THE GOLD COMMISSION has now performed the modest public service of stating the obvious. The United States, it concludes, ought not return to the gold standard. For some months, the commission has provided one of Washington's more ludicrous sights. Seventeen people solemnly gathered around a large table at the Treasury to discuss a proposal that most people correctly believe to be impossible even if it were desirable, and undesirable even if it were possible. The whole performance has been little more than another tedious concession to a small sect of monetary ideologues.

It is their view, impervious to all evidence, that a gold standard brings rising prosperity and an end to inflation. Some of the defects in their case are noted in a brief but useful passage in the report published last week by the president's Council of Economic Advisers. If a gold standard brings stable prices, how come wholesale prices fell by half in the 30 years after the Civil War? And how come they then doubled in the years before World War I--all of this creating a succession of deeply damaging panics and crashes?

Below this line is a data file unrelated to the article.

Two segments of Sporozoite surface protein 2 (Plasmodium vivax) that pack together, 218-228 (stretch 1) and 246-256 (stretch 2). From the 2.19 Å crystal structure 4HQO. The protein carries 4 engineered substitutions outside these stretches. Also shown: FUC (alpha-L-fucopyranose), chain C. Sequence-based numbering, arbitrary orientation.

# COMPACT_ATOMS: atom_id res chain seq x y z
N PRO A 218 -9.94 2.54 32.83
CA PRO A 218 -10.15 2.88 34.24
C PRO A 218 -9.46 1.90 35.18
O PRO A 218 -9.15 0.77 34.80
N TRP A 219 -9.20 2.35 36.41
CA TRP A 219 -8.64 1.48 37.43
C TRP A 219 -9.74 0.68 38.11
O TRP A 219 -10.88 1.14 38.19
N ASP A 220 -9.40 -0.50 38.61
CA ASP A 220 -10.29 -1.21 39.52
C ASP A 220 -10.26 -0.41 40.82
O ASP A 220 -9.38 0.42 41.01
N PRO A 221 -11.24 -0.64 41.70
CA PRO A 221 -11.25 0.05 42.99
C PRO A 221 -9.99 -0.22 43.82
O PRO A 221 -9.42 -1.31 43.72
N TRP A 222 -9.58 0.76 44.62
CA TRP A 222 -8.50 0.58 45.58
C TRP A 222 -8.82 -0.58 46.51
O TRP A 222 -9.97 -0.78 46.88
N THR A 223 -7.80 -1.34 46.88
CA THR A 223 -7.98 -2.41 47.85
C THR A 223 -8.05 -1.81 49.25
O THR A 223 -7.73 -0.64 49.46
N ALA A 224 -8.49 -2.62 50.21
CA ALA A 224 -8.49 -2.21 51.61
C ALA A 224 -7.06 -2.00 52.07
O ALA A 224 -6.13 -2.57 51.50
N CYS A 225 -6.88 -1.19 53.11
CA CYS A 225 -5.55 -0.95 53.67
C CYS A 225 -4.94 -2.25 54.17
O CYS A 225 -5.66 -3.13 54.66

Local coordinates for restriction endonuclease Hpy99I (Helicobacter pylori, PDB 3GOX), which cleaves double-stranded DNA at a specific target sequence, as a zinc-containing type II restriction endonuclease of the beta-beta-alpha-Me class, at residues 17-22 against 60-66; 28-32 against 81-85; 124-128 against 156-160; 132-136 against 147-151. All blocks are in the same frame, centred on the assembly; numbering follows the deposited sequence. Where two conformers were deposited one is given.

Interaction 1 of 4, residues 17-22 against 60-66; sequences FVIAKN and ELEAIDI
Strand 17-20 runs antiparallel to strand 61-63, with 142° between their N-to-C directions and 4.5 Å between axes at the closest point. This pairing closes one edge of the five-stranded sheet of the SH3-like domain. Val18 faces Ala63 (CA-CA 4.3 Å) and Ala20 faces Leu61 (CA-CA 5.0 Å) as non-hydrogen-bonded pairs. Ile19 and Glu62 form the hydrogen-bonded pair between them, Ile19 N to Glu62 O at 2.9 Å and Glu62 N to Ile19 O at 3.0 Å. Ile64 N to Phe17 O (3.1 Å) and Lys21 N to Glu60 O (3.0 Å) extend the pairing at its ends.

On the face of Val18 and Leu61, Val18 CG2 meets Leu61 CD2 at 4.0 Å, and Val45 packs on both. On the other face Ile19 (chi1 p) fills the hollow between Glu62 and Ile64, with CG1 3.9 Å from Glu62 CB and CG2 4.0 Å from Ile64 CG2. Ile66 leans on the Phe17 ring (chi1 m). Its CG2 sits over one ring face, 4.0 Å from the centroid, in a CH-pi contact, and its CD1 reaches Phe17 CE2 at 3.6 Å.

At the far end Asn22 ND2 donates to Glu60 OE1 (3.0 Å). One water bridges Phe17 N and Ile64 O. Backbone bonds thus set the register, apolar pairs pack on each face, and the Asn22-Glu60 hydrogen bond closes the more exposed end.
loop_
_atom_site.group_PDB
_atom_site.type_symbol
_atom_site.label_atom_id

There's no particular harm to the Gold Commission's suggestion of a gold medallion being sold by the government as long as it is not regarded as currency. But the further suggestion of exempting this medallion from capital gains taxes is another touch of wrongheadedness that seems to infect the whole subject of gold like a kind of intellectual chicken pox. Both the president and Congress talk endlessly, and rightly, about the need for productive investment that generates jobs, goods and technology. Why in the name of common sense create a tax incentive for investment that is always totally unproductive?